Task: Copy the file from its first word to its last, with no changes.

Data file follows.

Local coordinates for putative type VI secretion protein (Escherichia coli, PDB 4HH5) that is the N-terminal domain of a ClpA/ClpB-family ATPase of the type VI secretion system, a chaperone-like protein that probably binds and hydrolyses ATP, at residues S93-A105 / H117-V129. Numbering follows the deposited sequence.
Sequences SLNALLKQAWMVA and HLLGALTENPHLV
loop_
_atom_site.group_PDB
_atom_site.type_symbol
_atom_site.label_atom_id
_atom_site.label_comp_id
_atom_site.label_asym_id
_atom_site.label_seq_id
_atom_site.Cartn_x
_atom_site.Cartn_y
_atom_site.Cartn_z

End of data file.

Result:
Local coordinates for putative type VI secretion protein (Escherichia coli, PDB 4HH5) that is the N-terminal domain of a ClpA/ClpB-family ATPase of the type VI secretion system, a chaperone-like protein that probably binds and hydrolyses ATP, at residues S93-A105 / H117-V129. Numbering follows the deposited sequence.
Sequences SLNALLKQAWMVA and HLLGALTENPHLV
loop_
_atom_site.group_PDB
_atom_site.type_symbol
_atom_site.label_atom_id
_atom_site.label_comp_id
_atom_site.label_asym_id
_atom_site.label_seq_id
_atom_site.Cartn_x
_atom_site.Cartn_y
_atom_site.Cartn_z